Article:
The Oldie Magazine|The Oldie magazine - July issue (389)
After the Second World War, the former German army commander Gerd von Rundstedt was asked in a television interview if Stalingrad had been the turning point in the conflict.
‘On no, it was the Battle of Britain. That was the first time we realized that we could be beaten and we were beaten and we didn’t like it,’ he replied.
His verdict was sound. The Battle of Britain (10th July-31st October 1940), whose 80th anniversary falls this summer, changed the course of history. If the Luftwaffe had gained the mastery of the skies over southern England in 1940, Hitler would have been able to enact his plan, code-named Operation Sealion, to mount a seaborne onslaught across the Channel.
More than 2,000 vessels stood ready in the occupied Channel ports to carry the vast invading army. But, by mid-September, thanks to the heroism of the RAF, the German dreams of conquest had ended in failure. Fighter Command’s resistance forced the Nazi war machine to look eastwards to the Soviet Union, with ultimately disastrous consequences.
The scale of the challenge that confronted the RAF at the start of the battle was daunting. Not only had Nazi Germany proved invincible in its brutal advance across much of Europe, but its air force was far larger than Britain’s.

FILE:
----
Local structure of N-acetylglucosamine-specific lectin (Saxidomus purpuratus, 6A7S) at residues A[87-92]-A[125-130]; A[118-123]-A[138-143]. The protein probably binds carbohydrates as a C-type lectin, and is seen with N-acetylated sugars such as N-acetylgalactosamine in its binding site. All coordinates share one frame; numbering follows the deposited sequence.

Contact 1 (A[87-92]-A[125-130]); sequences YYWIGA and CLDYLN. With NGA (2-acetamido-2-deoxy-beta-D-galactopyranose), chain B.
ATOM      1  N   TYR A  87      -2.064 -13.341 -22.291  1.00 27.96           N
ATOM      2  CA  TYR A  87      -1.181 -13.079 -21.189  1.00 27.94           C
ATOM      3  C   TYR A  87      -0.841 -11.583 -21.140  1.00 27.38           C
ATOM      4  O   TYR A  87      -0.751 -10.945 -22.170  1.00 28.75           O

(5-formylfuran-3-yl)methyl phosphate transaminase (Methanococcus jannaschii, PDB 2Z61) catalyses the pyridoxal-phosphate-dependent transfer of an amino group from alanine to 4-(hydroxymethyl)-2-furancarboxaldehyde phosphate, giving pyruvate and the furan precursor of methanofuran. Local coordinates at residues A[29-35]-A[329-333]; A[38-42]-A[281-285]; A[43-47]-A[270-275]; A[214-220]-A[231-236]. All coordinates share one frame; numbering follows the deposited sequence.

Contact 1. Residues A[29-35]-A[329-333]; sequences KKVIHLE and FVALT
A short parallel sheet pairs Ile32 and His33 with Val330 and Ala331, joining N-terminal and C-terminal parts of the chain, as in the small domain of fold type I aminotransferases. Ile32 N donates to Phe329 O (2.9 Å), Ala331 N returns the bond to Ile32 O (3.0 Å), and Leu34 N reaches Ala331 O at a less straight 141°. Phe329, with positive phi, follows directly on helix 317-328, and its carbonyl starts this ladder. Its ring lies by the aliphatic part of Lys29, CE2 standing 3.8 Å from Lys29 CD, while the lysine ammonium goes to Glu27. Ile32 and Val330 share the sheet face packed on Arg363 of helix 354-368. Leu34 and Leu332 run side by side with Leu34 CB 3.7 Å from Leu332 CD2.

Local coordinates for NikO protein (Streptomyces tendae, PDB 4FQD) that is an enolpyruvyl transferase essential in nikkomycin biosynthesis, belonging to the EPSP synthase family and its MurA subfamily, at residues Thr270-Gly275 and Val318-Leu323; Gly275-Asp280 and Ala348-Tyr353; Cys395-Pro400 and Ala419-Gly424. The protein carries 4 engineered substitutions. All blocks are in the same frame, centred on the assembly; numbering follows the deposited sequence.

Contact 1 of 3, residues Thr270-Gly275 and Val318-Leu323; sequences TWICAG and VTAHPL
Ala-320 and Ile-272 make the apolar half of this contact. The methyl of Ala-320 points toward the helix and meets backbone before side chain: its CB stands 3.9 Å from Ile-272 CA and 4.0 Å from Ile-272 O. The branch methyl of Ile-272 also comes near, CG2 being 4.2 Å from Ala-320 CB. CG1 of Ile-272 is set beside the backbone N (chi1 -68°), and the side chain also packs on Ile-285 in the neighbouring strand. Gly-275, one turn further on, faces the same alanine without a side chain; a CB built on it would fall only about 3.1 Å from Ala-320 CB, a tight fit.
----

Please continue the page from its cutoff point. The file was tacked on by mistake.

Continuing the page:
By the summer of 1940, the Luftwaffe under Goering comprised over 2,600 operational aircraft, including 1,200 bombers, 280 dive bombers, and 980 fighters. Among this aerial armada was the single-engined Messerschmitt 109, one of the deadliest fighters in the world because of its speed at over 350mph and the lethal firepower from its cannons.
Against this colossal instrument of war, RAF Fighter Command had only around 900 operational planes, many of which were obsolescent, such as the Gloster Gladiator biplane. But this imbalance was outweighed by three crucial factors: the quality of the RAF’s two main fighters; the efficiency of its organization; and the courage of its airmen. With these assets, Fighter Command turned what could have been this country’s darkest hour into our finest.
At the heart of Britain’s defenses were the Supermarine Spitfire and Hawker Hurricane. Both were advanced monoplanes that had entered service in the late 1930s and had transformed the capability of the Fighter Command. Both had eight.303 Browning guns in their wings, capable of delivering 2,400 rounds, and were powered by the reliable, potent Rolls-Royce Merlin engine with its distinctive throb.
Combining grace with aggression, the Spitfire was the faster of the two, with a top speed that matched that of the Messerschmitt 109. The plane’s maneuverability made her a delight to fly, as George Unwin of 19 Squadron recalled: ‘There was no pushing or pulling or kicking. You breathed on it. She really was the perfect flying machine.’
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The Oldie magazine - July issue (389)